Saturday, April 18, 2015

Priority One

by Andrew Cromwell

It has been said that you can look at a person’s checkbook to see where their priorities are. For many of us this means our top priorities are Citibank, Capital One, Starbucks and Target. Your list might be a little different based on your interests. If you’re into tools then Sears or Home Depot might be on the list. If you’re into shopping online then it might be Amazon. If music is your thing, then it might be iTunes.

Where and how you spend your money does say something about your priorities. Some people value driving newer cars. Others value living in a large home. Some are into lavish globe-trekking vacations. If a friend were to open up your checkbook (or online bank statement), what would it say about what’s important to you?

Money is not the only way to gain insight into what someone loves, time is probably just as important. Time is the great equalizer. Some have more money than others, but everyone has the same amount of time in a day. The way that you choose to spend your 24 hours gives an important insight into your life.

You can tell what someone is into by how much time they spend at it. The people who are into sports spend their time on the couch on game day, watching the game. They probably also spend a significant amount of time reading about the sport and of course managing their fantasy football league. They might spend time shopping for and buying the right jersey and of course the appropriate team flags to fly out their car windows.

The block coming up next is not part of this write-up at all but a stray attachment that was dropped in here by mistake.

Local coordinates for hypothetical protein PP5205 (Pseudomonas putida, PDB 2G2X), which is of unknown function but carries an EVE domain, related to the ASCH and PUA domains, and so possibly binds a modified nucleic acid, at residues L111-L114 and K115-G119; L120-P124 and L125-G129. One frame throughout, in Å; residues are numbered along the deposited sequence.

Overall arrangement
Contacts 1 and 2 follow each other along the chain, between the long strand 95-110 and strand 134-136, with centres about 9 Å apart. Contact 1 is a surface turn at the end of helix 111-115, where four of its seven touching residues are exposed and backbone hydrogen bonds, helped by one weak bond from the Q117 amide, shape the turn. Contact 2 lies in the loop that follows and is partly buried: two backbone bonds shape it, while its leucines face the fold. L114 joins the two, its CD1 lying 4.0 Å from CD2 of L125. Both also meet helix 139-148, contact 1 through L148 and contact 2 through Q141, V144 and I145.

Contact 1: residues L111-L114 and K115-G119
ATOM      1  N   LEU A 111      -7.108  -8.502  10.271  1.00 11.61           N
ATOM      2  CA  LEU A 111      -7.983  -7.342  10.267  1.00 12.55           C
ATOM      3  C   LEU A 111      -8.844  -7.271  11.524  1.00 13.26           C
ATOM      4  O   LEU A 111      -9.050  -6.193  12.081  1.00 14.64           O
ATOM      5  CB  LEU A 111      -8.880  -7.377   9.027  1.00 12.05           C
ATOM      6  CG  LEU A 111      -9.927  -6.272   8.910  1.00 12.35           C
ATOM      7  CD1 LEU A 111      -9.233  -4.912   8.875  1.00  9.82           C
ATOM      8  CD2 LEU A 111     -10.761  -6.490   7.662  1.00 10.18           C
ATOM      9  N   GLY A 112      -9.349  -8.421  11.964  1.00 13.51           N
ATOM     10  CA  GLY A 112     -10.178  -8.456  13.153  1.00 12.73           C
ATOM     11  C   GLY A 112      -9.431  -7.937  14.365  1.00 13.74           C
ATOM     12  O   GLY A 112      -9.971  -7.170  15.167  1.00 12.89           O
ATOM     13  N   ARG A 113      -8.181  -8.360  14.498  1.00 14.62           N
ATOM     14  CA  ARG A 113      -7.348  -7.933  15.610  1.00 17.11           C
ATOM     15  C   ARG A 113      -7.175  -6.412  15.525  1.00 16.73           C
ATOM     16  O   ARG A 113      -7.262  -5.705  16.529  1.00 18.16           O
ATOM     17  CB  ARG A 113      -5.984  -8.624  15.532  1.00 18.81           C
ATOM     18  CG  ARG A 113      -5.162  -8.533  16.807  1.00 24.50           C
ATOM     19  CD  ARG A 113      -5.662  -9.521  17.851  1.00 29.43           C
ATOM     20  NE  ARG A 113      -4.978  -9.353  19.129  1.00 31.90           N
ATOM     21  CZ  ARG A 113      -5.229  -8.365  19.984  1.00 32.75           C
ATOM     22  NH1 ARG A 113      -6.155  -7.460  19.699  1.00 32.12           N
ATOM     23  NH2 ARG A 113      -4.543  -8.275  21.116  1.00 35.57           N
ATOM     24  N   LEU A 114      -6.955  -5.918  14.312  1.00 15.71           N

If you’re not into sports, you might scoff at this ridiculous display of mis-managed time. But that’s just because sports is just not your thing. Maybe your thing is computers, sewing, gaming, cars, WCW or working out. There’s a million things that people are into and they spend a lot of time doing the thing, thinking about the thing and planning to do the thing. What’s your “thing”? How do you spend your time?

Money and time are two huge indicators of what is truly important to you. People can say that their marriage and their family are their top priorities, but money (and time) talks. Often people say that they are willing to lay their life on the line for their kids, but they aren’t willing to lay their time or money on the line. It’s funny how easy it is to promise that you’re willing to “lay your life down”, but you won’t lay the TV remote down and go out and play ball with the kids outside.

What’s important to you? It is said that you can become an expert on any subject if you were to spend 30 minutes a day for six months studying it. Some of us have become experts on things that are entertaining but that don’t really mean much in the long run. Maybe it’s time to become an expert on the subject of your spouse?

Jesus told a story about a man who found a pearl worth so much that he went out and sold everything to buy it. Far too often we are spending the resources of our lives buying things that are worthless and the pearls are right in front of us all along.

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